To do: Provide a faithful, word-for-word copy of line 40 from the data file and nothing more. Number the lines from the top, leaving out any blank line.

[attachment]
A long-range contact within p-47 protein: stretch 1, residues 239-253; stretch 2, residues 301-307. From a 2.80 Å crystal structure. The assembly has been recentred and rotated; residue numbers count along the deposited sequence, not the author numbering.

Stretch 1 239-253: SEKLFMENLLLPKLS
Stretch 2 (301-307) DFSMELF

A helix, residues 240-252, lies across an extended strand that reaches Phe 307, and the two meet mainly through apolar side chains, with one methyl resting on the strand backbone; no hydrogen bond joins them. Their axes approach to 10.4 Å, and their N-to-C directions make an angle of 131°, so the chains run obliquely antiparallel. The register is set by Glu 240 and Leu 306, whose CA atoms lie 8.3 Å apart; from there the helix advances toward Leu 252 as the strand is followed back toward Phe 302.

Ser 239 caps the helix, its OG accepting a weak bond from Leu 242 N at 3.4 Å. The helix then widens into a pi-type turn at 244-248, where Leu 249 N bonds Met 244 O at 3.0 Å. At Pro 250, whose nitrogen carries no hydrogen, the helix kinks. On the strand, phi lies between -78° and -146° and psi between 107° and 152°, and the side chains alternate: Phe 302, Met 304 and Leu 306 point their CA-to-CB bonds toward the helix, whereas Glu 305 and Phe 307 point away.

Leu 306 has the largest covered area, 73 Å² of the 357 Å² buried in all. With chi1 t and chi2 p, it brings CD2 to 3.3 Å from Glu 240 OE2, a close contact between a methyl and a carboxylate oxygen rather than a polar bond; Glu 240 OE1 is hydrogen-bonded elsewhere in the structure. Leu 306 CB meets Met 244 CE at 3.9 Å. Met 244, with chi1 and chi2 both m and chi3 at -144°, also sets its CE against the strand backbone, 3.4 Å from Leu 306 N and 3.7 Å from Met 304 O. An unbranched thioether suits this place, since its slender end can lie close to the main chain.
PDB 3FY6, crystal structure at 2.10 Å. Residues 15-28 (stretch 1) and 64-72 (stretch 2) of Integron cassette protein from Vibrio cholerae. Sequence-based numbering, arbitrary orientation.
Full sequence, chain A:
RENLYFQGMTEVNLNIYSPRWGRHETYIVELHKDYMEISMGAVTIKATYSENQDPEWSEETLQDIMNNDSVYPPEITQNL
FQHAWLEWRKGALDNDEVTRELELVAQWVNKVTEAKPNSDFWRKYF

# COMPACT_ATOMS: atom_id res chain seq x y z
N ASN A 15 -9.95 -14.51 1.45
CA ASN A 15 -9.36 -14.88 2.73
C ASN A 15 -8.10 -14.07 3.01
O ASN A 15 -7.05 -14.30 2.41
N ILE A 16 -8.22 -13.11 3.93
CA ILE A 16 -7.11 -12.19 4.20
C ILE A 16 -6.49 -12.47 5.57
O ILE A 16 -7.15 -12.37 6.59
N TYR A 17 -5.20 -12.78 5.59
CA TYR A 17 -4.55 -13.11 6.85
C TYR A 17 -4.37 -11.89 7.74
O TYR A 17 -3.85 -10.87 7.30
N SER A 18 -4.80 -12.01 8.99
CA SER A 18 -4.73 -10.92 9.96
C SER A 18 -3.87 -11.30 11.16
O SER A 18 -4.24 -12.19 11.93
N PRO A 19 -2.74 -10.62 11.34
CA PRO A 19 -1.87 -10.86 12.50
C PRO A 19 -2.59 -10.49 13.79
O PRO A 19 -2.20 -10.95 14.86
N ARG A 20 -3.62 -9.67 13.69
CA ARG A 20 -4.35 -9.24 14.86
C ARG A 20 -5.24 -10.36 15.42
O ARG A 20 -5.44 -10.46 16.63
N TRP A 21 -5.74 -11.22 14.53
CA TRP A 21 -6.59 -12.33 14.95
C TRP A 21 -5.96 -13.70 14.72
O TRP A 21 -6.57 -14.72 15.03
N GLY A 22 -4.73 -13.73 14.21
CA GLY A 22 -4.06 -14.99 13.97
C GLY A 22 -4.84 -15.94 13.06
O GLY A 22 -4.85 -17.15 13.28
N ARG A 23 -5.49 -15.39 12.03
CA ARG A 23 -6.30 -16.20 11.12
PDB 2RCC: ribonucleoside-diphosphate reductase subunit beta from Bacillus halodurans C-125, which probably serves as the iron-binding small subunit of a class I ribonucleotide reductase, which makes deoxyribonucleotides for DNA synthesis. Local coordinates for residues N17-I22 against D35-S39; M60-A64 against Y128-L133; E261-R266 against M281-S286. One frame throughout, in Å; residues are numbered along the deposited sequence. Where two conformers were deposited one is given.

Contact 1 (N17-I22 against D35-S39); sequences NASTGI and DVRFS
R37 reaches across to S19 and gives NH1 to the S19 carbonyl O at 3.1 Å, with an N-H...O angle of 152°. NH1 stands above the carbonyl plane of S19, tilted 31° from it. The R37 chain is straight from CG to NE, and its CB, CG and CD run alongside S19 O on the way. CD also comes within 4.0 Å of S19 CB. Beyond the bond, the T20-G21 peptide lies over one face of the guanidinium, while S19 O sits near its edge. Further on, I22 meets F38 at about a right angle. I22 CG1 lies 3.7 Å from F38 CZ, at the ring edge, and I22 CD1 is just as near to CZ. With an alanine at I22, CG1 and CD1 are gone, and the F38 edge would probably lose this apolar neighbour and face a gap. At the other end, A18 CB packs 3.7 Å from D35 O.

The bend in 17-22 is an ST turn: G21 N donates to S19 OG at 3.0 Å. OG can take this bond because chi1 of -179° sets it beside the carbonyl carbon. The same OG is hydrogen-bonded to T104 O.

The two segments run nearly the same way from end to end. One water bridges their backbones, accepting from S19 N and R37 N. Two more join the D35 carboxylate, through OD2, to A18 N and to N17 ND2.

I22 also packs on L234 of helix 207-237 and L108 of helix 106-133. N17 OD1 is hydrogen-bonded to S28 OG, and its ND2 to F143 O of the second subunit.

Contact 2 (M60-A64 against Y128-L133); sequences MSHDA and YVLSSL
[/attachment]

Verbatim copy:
N GLY A 22 -4.73 -13.73 14.21